The UK automotive industry is privately lobbying against the proposed 2040 introduction of a ban on sales of new diesel trucks, amid a split between manufacturers over when heavy goods vehicles should abandon fossil fuels.

In July the government revealed plans to ban internal combustion engines in new lorries after 2040, following a ban on petrol and diesel cars after 2035 to help tackle the climate crisis. It is now consulting on the measure.

The automotive lobby group, the Society for Motor Manufacturers and Traders (SMMT), says publicly that the proposed ban is a “bold commitment” that would require financial support from the government. However, it has told MPs privately that a ban should be delayed, according to responses to the official consultation.

The responses were obtained through a formal request by InfluenceMap, a thinktank that tracks climate lobbying, which shared them with the Guardian.

The Road Haulage Association (RHA), which represents trucking companies, said the ban should be delayed until 2045 for lorries over 32 tonnes in weight. It supported earlier bans for smaller lorries.

Some individual truckmakers do support bans on fossil fuel internal combustion engines in heavy goods vehicles in 2040 or earlier, the responses show. They include Volvo Trucks and Renault, both owned by Volvo Group, the world’s second biggest truckmaker, as well as DAF Trucks and Tesla.

Car sales are already moving rapidly to electric power, but heavy goods vehicles are much harder to electrify because of the heavy loads they carry over long distances, making batteries much less effective. Lorries were responsible for 19m tonnes of CO2 equivalent in 2019, 16% of UK emissions from transport, according to government figures.

Ben Youriev, a transport analyst at InfluenceMap, said: “Cutting emissions from road transport will be critically important for the UK achieving its net zero targets, yet the UK’s automotive industry group is lobbying to make that task harder. The SMMT is siding with its most regressive members to oppose a 2040 UK phase-out date for heavy-duty vehicles, despite the recommendations of the UK’s Climate Change Committee.”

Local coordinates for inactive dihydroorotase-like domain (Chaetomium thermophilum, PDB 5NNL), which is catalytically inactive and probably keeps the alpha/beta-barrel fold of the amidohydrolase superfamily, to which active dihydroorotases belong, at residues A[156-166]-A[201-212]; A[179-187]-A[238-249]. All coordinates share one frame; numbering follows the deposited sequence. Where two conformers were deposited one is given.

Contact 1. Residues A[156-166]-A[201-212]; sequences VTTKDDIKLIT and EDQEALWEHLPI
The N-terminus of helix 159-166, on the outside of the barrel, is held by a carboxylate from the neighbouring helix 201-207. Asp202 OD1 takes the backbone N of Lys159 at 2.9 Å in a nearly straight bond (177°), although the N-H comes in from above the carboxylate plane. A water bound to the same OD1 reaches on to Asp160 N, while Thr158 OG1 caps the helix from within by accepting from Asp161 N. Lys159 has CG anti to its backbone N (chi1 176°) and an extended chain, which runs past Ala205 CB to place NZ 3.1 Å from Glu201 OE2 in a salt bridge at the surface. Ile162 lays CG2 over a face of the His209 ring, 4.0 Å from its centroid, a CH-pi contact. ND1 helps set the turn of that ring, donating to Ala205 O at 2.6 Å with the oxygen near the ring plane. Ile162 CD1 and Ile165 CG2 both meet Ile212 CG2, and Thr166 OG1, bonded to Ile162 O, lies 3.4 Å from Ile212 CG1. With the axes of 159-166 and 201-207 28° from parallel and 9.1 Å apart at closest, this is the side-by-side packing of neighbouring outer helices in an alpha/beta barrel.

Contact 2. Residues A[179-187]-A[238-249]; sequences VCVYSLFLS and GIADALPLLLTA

The SMMT consultation response said: “Without clarity on the viable future solutions required for zero-emission HGVs, we do not support setting an end-of-sale date.”

It said the industry was committed to zero-emission HGVs “where technology options are viable and the business case for investment allows”, but that “some specific use cases are likely to be more challenging”.

Tesla’s electric truck is unveiled during a presentation in California in 2017.
Tesla’s electric truck is unveiled during a presentation in California in 2017. Photograph: Alexandria Sage/Reuters

Mike Hawes, the SMMT’s chief executive, said in a statement: “SMMT and its members do not oppose setting an end-of-sale date, but we need plans before bans. The HGV sector is committed to be fossil fuel free by 2040 and in some use cases it will be possible to switch to zero-emission trucks before this date – but at present there is no clear alternative technology available for every single HGV operation.”

Rod McKenzie, the managing director of policy at the RHA, said more time was needed for the largest lorries only because the technology to power them was not yet available. He said that would mean small delivery companies were faced with financial risks when buying new vehicles.

“It’s not that we’re against cleaner air or phasing out diesel lorries,” he said. “The question has always been the timescale.”

Tesla, the world’s most valuable automotive company, was a notable advocate in its response for the earliest ban possible, arguing for 2035. Controlled by Elon Musk, whose stake has made him the richest man in history, Tesla is aiming to produce the Semi, a heavy goods vehicle powered by batteries. However, the Semi is still “in development” despite Musk in 2017 saying it would start production in 2019.

• This article was amended on 1 November 2021. A reference to truckmakers supporting bans on “internal combustion engines” in heavy goods vehicles in 2040 or earlier, should instead have referred specifically to fossil fuel internal combustion engines.


Jasper Jolly

The GuardianTramp

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